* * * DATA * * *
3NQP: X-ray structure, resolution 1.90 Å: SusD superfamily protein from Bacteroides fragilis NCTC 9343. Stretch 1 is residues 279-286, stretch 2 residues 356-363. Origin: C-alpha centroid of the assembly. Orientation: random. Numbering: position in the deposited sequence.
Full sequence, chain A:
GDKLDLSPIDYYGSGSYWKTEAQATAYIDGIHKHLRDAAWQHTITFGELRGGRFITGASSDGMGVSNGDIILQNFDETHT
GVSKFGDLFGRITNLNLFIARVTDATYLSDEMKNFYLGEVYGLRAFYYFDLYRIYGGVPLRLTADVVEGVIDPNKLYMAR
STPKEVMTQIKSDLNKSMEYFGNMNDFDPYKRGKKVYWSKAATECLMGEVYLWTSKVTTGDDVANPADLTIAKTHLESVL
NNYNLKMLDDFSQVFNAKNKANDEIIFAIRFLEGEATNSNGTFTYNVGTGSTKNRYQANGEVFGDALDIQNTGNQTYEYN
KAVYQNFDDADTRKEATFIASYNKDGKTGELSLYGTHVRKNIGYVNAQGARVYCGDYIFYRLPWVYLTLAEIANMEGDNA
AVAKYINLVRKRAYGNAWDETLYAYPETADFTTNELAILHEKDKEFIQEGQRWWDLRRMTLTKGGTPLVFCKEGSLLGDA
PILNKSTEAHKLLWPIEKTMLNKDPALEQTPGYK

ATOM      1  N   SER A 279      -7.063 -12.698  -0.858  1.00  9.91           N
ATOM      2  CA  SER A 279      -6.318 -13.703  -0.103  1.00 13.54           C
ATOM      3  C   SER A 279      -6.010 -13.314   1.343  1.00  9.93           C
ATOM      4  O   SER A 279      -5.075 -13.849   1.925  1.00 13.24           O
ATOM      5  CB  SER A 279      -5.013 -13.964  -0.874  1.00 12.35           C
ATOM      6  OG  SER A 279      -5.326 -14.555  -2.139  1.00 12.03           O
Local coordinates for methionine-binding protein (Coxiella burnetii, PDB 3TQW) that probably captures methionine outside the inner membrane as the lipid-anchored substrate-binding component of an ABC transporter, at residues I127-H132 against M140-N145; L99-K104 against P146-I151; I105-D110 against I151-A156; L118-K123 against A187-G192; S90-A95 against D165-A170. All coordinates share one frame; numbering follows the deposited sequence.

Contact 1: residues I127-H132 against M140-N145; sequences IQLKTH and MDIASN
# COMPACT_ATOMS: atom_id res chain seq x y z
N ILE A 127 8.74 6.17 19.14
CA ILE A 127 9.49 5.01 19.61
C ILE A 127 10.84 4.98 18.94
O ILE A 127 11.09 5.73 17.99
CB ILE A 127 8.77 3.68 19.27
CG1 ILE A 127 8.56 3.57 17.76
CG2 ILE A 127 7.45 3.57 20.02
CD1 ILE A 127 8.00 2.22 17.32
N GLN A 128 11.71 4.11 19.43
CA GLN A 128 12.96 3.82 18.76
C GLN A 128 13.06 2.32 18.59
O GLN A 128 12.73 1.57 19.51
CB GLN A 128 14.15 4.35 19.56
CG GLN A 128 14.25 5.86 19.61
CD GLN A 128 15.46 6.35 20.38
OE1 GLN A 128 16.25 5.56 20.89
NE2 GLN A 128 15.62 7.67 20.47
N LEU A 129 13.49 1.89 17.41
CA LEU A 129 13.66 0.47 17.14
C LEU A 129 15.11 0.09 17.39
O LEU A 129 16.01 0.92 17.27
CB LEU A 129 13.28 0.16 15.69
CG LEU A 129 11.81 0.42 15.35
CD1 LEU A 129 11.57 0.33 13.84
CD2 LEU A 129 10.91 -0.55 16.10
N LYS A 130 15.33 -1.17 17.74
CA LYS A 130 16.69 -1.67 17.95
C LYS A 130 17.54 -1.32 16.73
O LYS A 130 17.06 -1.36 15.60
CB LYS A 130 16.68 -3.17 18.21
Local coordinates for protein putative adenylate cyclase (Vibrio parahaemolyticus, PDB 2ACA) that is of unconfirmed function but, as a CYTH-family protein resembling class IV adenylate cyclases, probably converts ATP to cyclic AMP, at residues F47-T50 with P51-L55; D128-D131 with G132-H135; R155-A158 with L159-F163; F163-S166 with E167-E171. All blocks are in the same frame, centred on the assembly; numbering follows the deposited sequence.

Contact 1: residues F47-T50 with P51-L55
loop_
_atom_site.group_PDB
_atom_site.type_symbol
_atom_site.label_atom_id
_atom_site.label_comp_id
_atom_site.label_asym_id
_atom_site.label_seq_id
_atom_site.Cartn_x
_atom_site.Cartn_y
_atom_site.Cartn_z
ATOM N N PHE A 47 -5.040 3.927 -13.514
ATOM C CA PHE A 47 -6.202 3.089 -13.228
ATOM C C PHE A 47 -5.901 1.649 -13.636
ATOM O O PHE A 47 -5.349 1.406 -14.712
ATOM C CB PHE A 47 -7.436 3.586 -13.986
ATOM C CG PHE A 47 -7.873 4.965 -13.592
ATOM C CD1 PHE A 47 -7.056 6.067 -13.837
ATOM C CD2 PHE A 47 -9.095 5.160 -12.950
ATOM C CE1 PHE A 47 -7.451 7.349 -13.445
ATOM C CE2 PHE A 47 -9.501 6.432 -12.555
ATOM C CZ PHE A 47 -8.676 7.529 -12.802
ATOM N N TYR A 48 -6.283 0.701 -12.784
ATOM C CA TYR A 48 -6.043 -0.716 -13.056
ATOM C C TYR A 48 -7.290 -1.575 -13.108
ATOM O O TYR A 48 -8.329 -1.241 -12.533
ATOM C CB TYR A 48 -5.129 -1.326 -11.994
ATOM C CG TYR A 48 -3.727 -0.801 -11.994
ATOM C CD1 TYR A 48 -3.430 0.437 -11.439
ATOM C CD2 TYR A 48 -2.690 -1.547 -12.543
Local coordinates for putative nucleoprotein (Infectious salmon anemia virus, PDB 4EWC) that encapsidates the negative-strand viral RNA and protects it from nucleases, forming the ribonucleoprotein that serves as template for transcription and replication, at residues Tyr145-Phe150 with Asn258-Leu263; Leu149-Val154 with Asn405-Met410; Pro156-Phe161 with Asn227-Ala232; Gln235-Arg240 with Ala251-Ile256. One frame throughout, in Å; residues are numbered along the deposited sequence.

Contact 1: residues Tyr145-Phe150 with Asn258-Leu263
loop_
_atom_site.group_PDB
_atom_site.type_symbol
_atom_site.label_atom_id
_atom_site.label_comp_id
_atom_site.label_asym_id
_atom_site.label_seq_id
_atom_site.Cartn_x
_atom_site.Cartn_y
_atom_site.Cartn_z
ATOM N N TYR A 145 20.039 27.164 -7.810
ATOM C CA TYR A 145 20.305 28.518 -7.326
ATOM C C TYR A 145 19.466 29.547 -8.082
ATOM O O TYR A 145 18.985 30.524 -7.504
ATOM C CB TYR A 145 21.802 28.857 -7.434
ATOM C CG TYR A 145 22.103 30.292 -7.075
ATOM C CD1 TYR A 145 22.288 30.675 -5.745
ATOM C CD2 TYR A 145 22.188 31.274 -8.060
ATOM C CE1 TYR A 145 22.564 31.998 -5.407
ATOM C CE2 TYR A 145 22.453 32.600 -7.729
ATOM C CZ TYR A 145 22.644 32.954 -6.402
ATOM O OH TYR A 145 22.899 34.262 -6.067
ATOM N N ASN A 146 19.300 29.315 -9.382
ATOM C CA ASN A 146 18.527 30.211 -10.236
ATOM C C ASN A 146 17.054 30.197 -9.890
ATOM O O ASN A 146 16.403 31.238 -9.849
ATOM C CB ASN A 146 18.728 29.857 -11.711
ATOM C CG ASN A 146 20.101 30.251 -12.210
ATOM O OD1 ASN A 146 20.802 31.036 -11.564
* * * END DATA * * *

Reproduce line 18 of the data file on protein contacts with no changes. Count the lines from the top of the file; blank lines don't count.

# COMPACT_ATOMS: atom_id res chain seq x y z